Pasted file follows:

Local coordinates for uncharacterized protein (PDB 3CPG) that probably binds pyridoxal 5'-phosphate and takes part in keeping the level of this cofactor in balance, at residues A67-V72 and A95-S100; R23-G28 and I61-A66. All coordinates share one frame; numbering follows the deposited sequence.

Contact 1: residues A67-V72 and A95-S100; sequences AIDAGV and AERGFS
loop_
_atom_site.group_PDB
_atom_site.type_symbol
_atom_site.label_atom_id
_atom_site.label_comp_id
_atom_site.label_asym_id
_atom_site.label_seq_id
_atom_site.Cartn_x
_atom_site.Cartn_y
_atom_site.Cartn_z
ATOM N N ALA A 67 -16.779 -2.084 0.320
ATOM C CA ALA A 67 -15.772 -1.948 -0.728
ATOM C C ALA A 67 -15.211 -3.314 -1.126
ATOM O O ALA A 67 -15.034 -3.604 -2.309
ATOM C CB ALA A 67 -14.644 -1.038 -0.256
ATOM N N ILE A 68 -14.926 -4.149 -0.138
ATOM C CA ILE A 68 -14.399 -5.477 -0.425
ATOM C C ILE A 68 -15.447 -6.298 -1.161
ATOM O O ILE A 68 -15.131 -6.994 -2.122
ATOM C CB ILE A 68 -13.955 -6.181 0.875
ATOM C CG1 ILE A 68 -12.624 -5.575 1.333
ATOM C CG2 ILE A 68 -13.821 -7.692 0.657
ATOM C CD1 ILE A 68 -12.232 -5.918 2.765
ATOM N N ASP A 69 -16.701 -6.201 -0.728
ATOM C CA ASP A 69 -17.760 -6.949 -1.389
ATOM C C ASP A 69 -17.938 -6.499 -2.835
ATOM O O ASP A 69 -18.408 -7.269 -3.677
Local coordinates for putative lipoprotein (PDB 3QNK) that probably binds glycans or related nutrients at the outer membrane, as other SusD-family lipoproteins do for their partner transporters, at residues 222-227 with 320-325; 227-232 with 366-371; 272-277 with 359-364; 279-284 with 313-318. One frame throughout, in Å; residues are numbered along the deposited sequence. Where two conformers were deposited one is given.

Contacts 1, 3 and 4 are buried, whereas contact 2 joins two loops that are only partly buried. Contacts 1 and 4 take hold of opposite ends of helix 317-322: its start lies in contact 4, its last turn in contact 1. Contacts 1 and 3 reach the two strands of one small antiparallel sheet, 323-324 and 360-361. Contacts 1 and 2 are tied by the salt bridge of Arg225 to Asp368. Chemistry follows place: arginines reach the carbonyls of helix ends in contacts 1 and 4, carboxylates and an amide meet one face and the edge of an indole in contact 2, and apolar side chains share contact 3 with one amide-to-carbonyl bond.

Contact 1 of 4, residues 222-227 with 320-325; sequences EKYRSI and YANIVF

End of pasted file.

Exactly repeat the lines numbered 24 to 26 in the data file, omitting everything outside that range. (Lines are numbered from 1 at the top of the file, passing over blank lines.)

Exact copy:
ATOM C CG2 ILE A 68 -13.821 -7.692 0.657
ATOM C CD1 ILE A 68 -12.232 -5.918 2.765
ATOM N N ASP A 69 -16.701 -6.201 -0.728